2020 was a mess of a year and 2021 isn’t starting off a whole lot better. However, we do have something to look forward to. After just over two months of vaccine distribution, Our World In Data reports that over six percent of the US population has already been vaccinated. As America and the rest of the world become more thoroughly vaccinated and COVID-19 has fewer hosts to which it can spread, we are about to experience a global economic boom.
The question is not whether there is pent-up demand that will be loosed when the pandemic is over, the question is when that pent-up demand will become unpent (to coin a phrase). No one knows exactly when the virus will be relegated to occasional outbreaks among the unvaccinated, but the Atlantic recently surveyed public health experts to find out when they thought the danger would be passed. The general consensus was that the combination of widespread vaccinations and warmer weather will make COVID-19 relatively rare at some point between June and September.
We may see another surge in the meantime as people abandon masks and social distancing before herd immunity is achieved through vaccinations. There is also the possibility of another surge next winter, but hopefully, by that point, the vaccine will be widespread enough to make the disease a minor inconvenience.
As COVID recedes, people will come back out and start spending money. Travel restrictions will be dropped and people will board trains, planes, and cruise ships once again to return to crowded beaches, cities, theme parks, restaurants, movie theaters, you name it. Not all businesses will survive the pandemic, but many of those that do will soon be adding employees to handle the influx of customers.
Many people have suffered financially during the pandemic, but many others have been earning money and unable to spend it. As we say in the South, this money will soon be burning a hole in their pockets. People newly freed from a year’s relative isolation will be anxious to spend, travel, and enjoy life.
People who have lost jobs or wages in the pandemic will also be poised to gain from the recovery. There will be new jobs, promotions, and pay raises as the rising tide lifts all boats. The recovery will be widespread.
The strength of the COVID recovery will likely be strong enough to overcome bad economic decisions, which is one reason I don’t worry too much about the Biden Administration (with another being the independent streaks of Joe Manchin and Kyrsten Sinema). If we’ve learned anything over the past 12 to 20 years, it’s that the American economy is extremely resilient. We’ve weathered terrorist attacks, massive government control of large portions of the economy, tax increases (remember that tariffs are taxes too), trade wars, civil unrest, and attempts at central planning by both parties.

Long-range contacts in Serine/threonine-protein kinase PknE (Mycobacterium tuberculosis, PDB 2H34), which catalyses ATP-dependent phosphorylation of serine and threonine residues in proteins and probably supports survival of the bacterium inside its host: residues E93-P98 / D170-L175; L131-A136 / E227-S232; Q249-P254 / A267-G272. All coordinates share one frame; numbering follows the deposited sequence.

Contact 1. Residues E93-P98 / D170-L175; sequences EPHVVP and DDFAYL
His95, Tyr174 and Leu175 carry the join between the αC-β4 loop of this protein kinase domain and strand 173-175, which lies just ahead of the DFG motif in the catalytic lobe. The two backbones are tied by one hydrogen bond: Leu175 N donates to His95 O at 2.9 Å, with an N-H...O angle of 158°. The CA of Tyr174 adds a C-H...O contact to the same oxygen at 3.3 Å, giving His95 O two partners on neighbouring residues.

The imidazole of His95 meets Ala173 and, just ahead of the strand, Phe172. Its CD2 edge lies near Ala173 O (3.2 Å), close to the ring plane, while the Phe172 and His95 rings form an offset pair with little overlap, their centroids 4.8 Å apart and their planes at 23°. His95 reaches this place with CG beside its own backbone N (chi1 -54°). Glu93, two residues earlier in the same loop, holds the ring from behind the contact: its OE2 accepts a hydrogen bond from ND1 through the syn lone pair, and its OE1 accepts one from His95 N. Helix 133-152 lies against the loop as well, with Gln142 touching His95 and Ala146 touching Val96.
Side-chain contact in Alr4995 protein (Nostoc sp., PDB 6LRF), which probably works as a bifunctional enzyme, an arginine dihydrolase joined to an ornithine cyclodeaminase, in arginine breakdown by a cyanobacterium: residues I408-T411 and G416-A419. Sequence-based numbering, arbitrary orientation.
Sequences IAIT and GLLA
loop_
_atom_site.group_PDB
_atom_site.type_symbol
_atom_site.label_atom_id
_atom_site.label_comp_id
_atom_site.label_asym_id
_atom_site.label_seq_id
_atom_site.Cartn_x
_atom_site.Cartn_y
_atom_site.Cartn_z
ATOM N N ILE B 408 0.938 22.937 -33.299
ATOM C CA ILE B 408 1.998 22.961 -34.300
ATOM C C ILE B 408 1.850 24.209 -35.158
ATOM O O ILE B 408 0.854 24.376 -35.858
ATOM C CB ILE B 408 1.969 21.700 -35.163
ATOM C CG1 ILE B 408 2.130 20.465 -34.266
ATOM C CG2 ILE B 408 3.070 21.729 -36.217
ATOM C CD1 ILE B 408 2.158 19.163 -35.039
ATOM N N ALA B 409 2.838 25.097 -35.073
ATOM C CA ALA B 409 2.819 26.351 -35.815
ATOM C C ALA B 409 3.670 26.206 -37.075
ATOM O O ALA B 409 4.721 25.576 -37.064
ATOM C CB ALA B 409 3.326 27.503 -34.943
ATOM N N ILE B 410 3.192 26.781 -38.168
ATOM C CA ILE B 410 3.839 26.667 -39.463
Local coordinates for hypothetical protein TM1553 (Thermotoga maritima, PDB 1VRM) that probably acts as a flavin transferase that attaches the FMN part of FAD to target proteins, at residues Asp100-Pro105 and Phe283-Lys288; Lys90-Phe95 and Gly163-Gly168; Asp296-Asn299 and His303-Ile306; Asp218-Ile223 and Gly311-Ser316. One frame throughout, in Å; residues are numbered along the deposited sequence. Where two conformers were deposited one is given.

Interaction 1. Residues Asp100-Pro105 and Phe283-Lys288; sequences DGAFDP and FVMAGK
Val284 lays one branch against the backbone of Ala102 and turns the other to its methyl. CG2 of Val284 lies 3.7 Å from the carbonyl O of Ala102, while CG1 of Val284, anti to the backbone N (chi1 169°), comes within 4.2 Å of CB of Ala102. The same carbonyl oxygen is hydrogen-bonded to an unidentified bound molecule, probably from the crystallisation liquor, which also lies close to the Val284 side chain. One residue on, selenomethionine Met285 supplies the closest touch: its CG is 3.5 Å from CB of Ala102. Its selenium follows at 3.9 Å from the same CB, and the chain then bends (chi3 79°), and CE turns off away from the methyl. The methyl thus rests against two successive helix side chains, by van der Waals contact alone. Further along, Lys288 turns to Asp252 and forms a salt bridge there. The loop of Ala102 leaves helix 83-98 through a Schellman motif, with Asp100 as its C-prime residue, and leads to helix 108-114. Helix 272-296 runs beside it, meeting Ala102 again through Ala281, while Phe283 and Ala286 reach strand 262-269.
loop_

Through it all, the economy has withstood the dumbest policy decisions that both parties could throw at it. Even the Great Recession only lasted 18 months. More often, we psych ourselves into believing that the economy is either good or bad depending on whether our tribe’s guy is in office while the economy chugs along like the little engine that could. Until the trade war recession and pandemic hit, the Trump economy and the Obama economy were basically the same, but you’d never know it from listening to the partisans.
I say that to say this: I don’t think that bad Democratic economic policies will kill the recovery. I don’t favor tax increases, increasing the minimum wage, or any number of other Biden proposals, but I also don’t think they will crash the economy or kill the recovery. At worst, the Democrats might make the recovery a bit smaller than it would have been otherwise.
There is always the possibility that something unforeseen might alter the trajectory of the post-COVID recovery. There might be another terror attack on the order of 9/11, a war might break out, there could be a catastrophic natural disaster, or maybe the SMOD will finally show up. The mysterious illness in India could even turn into another pandemic.
A lot of things could happen, but the odds are good that we are due for some much-needed relief in the form of an economic boom. Pandemics are rare in modern life, but remember that the 1918 flu pandemic ushered in the prosperous Roaring Twenties. It’s very possible that the 2020s will roar as well.
If you’re near the end of your rope, realize that things will get better soon. And you can do your part to fuel the boom by getting the vaccine and staying safe until then.
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